Lifehacker’s subject editors have an interesting and eclectic list of their favorites, covering a wide range of topical ground and a mix of the famous and obscure.

Vulture recommends new podcasts for 2018 featuring something for true crime fans (Atlanta Monster and West Cork) and Marvel comics fans (Wolverine: The Long Night), among others, and suggests checking out the Night Vale Presents productions Adventures in New America (forthcoming), set in an alternate New York City inhabited by space vampires, and Pounded in the Butt by My Own Podcast, which features celebrity readers narrating author Chuck Tingle’s surreal gay erotica.

The New Yorker’s Best Podcasts of 2017 list includes less common recommendations such as Uncivil, which spotlights lesser-known stories from the Civil War; Ear Hustle, about domestic life in prison and is produced by inmates at San Quentin State Prison; Nocturne, “a podcast about the night” featuring recordings of night sounds, stories about terrifying and remarkable nighttime events, and explorations of dreams; and The Nod, which offers deep dives into African American culture.

Book Riot’s 15 Outstanding Podcasts for Book Lovers list has listening recommendations for readers: author interviews on Beth’s Bookshelf and Penguin Random House’s Beaks & Geeks; The Brit List Podcast for Anglophiles; Banging Book Club for sex-related book talk with a strong dose of issues of representation and feminism; Backlisted, “giving new life to old books”; and The Secret Library Podcast about the publishing industry, among others.

How To Start a Podcast: What To Consider Before, During,
and After You Hit “Record”

By Chris Kretz

have a great idea for a podcast? It’s an exciting challenge and opportunity to share your message with the world. However, podcasting also requires technical skill, a host of logistical decisions, and extreme attention to detail. So how do you start a podcast? Deliberately. Willingly. And with a lot of patience. Here is a basic look at the process.

The Idea

A podcast can contain many things, from discussions and interviews to scripted dramas and stories. Decide what you want to capture. Many subsequent decisions will be driven by what type of podcast you want. Ask yourself:

• What’s your show about? Write an intro that you’ll say at the beginning of each episode to help you define it.

• Has it been done before? Listen to existing podcasts on the same topic: How will yours be different?

• What’s the format? One host? A team? Rotating guests?

• What’s your tone? Informal and off-the-cuff? Highly scripted? Consider your own strengths and weaknesses.

• Check to see what names have been taken. You may have to get creative.


Your recording setup will depend on your budget and situation. For a one-person show, one mic is all you need. If you have multiple people on each show, a digital audio recorder that can take multiple mics would be a better choice.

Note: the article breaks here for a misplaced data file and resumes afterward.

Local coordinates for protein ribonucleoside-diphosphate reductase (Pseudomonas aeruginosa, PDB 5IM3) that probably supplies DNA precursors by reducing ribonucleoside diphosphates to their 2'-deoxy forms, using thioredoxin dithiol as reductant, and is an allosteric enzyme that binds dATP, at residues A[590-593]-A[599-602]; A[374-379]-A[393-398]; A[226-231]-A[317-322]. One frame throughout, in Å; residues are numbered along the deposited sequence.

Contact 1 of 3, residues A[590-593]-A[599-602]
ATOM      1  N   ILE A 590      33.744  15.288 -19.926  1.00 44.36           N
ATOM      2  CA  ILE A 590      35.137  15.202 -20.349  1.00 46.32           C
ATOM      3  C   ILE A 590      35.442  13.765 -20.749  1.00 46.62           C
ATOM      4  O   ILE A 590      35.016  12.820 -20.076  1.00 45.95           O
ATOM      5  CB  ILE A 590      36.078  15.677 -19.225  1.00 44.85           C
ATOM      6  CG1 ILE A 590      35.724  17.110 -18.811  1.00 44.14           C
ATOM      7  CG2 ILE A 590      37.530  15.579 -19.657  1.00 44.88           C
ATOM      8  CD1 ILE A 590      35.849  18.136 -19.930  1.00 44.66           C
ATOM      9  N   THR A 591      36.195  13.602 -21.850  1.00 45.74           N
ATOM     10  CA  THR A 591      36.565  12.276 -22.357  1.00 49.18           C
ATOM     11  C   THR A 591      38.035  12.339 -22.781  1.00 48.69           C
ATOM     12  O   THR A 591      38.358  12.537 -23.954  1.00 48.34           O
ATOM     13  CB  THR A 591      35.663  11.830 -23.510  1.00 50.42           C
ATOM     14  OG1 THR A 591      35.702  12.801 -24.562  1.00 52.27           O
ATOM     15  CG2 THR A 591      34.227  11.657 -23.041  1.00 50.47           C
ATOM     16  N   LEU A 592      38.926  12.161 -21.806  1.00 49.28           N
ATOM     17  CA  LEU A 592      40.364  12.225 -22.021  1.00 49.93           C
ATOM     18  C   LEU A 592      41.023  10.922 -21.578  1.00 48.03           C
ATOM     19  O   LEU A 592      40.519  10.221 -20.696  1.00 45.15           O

Regardless, the basic ingredients are a microphone, equipment to record into, and editing software.

• Microphones These break down into two types: USB mics connect to a laptop or desktop computer. They are easy to use and come in a range of price and quality. Examples include Blue’s Yeti and Samson’s Meteor. XLR mics have three-pronged outputs and connect to external recording devices. They are more expensive but give you better quality. Examples include the Shure SM58 and the Rode Procaster.

• Recording devices You can start with a desktop or laptop computer running sound editing software such as Garageband for Mac and Audacity for Windows Digital audio recorders work with XLR mics, provide better audio quality, and are more portable. Audio files need to be transferred to a computer for editing. Examples include the Zoom H6 and the Tascam DR-40.

• Recording space Pick the quietest spot you can find and guard against interruptions. Most spaces are not as insulated as you think; noise seeps in from everywhere. People have been known to record in closets and under blankets.


Do at least some basic editing and postproduction work before releasing your podcast to the world.

Things to take care of:

• Audio levels: make sure they are consistent, with no sudden leaps in volume or sections that are too low to hear. Your software will help you adjust.

• ID3 tags: Make sure your audio file has the standard ID3 metadata tags encoded. Podcast players and directories will display this information as author, title, artist, track no., etc.

• Cover/album art: Design an eye-catching, simple graphic for your podcast and embed it in each audio file. It will be your calling card across multiple podcast directories and apps. Apple’s requirements for artwork are currently a JPG or PNG image, from 1,400 to 3,000 pixels square.


You need a stable, reliable host to hold your files and generate your RSS feed. The feed is the constantly updated XML file of metadata about your podcast that distributes it to directories and apps across the digital landscape.

Many commercial hosts exist, usually charging a sliding scale for their services. Others are free but come with limitations.

Some things to consider about hosts:

• Check any data upload limits. Choose the tier appropriate to the amount of content you expect to produce. Most hosts reset the limits at the beginning of the month.

• What type of customer service do they provide? Do they offer tutorials or help pages?